On the other hand the predicates of 'synthetic' statements are not contained in the subject, so they do give us additional information about the world; for example ‘This frog is green’ or 'this kangaroo has a stamp collection.'
But Kant thought that statements like '7 + 5 = 12' were both 'synthetic' and 'a priori', in fact he thought that 'Mathematical judgments are all, without exception, synthetic.' For Kant, there is nothing contained in the concept of '7' and '5' that makes the knowledge that adding them together will result in '12' immediately obvious or ineluctable. What he was getting at is perhaps easier to see if we consider larger numbers like for example, 38976 and 45204; their sum 84180 certainly does leap out at me, but I'm v. poor at maths. I think this gives an inkling of what Kant meant, but an awful lot of reading is really required to work your way into his idea.
Kant also thought that science could come up with synthetic a priori statements. He claimed that the statement, 'In all changes in the physical world the quantity of matter remains unchanged.' was such an example; he said;
Now, in thinking the concept of matter I do not think its permanence but only its presence in the space that it fills. Thinking that matter is permanent isn’t like thinking that women are female, or that tigers are animals. In judging that matter is permanent, therefore, I go beyond the concept of matter in order to add to it something that I didn’t think in it. So the proposition isn’t analytic but synthetic; yet it is thought a priori. He also claimed that the statement, 'When one body collides with another, action and reaction must always be equal' was synthetic and a priori.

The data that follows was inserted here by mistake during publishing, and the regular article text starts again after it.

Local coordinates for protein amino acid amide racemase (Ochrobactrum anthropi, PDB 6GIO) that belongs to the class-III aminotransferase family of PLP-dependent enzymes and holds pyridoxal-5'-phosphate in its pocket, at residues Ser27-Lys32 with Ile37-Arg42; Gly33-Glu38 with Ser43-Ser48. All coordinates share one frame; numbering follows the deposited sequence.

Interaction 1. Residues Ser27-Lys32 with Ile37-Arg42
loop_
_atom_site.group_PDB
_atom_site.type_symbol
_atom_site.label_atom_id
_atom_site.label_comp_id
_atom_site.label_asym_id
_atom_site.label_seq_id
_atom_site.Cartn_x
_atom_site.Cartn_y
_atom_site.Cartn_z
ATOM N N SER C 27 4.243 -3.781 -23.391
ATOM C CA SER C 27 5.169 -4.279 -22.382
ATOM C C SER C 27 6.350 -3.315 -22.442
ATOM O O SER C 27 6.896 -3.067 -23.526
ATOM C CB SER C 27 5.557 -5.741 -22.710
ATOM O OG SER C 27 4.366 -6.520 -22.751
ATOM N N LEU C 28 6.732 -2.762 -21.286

Again it is not obvious (not to most mortals anyway) exactly what he meant, but if we consider his ideas about the 'categories': how we experience the world in the way we do because time, space and cause and effect are built in to the way our minds are set up to experience the world, then we begin to see how we might know 'a priori' the stuff above about action and reaction, and such 'knowledge' certainly seems to add to our information about the world and is therefore 'synthetic'. Hume, of course denied that ideas about cause and effect, action and reaction etc. were anything other than the product of experience and as such, although synthetic, could only be known 'a posteriori'.
Causation is another example of synthetic a priori knowledge Kant claims that ‘Every event has a cause’ can be known a priori and is synthetic because it tells you something that isn’t contained in the terms: event is not synonymous with cause - depends how you think about it really!?:/
So, I hope that's clear, now. Another Saturday afternoon bites the dust of metaphysical speculation.